Toby Abiodun refers to it as the lit-est love poem he has ever heard from a Nigerian spoken word poet, I refer to Adunni as a serenade for ages. If not for one or two "eye escapist" shortcomings, I would have given it a hundred percent. Bankole Kolawole, known by many as Bankhall and revered for his constant attempt at not only playing with words occasionally but also making it a point of duty to create rhythms out of words. Of course, every listener or to-be listener of Adunni would testify to the rhythms embedded in the alignment of these vocals - you'd think this poet has got a lyre on his tongue!

Adunni is the imagery of a typical "Lepa Shandy", yet with that modestly tall height that makes even palm trees outgrow their tappers, Adunni is the picture of that ebony like, lustrous moon that radiates like the beaming "Alugbinrin" - the attraction of every onlookers, strangers and sons of the soil alike. Bankole Kolawole putting upon the garment of a word carver that he is, believes his sugar coated, milk doused, chocolate grated words backed up by his indigenous appeal would win the heart of the exquisite beauty. This is obvious in the opening folk song _"Oju re pepe"_ which I feel would have been way more tantalizing with the application of the guttural talking drum - that skinny voice of a thousand masquerade! Perchance, Bankhall reminds us of the long last fact that words have powers and most times, the ears of a woman can be the perfect tool in getting her heart drawn to one. Wonder why the essence of sycophants is much more overrated in the pre colonial and mid post colonial era, I am sure Bankole would definitely spend the rest of his days with the Alaafin of Oyo or better still, be on the other angle stealing the hearts of every spinster in the village square with stress (had it been he had existed in the far ages behind). Bankhall is that typical Yoruba demon!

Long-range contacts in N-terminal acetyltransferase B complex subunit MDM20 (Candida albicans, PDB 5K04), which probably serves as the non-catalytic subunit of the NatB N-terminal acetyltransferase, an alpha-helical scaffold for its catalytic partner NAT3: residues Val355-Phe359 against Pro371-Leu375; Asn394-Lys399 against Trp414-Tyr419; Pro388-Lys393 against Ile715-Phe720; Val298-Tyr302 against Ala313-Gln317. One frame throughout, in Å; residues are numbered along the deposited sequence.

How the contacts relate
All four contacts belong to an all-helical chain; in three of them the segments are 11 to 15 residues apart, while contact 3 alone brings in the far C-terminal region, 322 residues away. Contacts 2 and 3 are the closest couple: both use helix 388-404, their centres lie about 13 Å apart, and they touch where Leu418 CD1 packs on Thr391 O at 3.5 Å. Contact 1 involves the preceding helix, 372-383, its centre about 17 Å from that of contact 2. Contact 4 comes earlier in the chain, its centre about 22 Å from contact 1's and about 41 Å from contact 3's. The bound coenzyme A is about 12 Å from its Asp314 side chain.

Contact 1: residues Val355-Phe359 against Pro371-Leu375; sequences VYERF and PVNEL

For a considerable list of artisans that have found a permanent, unchanging space in grief, almost every other form of veterans have explored love, romance through arts and spirituality as a basic factor to live on. A quick flip back would give us Sunny Nneji's Oruka, even as far much as the oldies - Baba Gani Agba (Haruna Ishola) who sets the love fire going then with Ina Ran, not even the son of Afolayan(s) would let go without Kokoro Ife and then...we have that cautious attempt of toggling Yoruba language with a major quarter of the English language from Bankole Kolawole, laced with the undertone of Adekunle Gold et Simi's lyrical "No Forget".

Bankhall's Adunni is not a recent hit. In fact, it was my very first encounter with spoken word poetry sometimes in the early hours of 2017. It is unarguable that this audio still seems fresh at every listen, a quick advice would be not to allow your fiancée the privilege of listening to this audio lest...

Even though I am at a crossroad as to why Bankole Kolawole has decided to go into a seeming deck silence after the release of Adunni cum Before Now, I hope the next strike won't be louder than the screams at Melete, Borno. It wouldn't be bad to whet our appetite with another delicacy in the soon to be takeoff hours of 2019. Meanwhile, I spearhead the league of patrons awaiting the response of Adunni ever since or like the election of a certain country, is it still inconclusive?

This was written by Yusuf Balogun Gemini for the "Poetry In Africa"